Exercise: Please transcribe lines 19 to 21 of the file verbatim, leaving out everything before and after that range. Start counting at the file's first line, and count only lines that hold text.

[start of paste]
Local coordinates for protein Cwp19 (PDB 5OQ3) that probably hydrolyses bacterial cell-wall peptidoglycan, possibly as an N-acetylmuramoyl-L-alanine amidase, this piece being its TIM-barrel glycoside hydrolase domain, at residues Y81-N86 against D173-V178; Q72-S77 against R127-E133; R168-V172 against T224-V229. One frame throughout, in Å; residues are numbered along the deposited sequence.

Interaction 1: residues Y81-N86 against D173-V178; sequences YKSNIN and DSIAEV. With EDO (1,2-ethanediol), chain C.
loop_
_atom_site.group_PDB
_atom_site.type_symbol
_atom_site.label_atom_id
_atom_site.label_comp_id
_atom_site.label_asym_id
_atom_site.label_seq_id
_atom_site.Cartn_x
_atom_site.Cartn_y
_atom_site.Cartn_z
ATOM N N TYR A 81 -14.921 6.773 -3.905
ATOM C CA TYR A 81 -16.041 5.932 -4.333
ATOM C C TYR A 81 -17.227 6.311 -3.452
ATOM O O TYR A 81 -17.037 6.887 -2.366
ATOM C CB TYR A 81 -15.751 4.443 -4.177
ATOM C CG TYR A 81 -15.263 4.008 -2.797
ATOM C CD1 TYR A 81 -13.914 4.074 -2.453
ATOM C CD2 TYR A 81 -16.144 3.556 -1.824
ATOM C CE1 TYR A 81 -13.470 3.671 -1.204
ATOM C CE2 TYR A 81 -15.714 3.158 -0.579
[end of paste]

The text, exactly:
ATOM C CD1 TYR A 81 -13.914 4.074 -2.453
ATOM C CD2 TYR A 81 -16.144 3.556 -1.824
ATOM C CE1 TYR A 81 -13.470 3.671 -1.204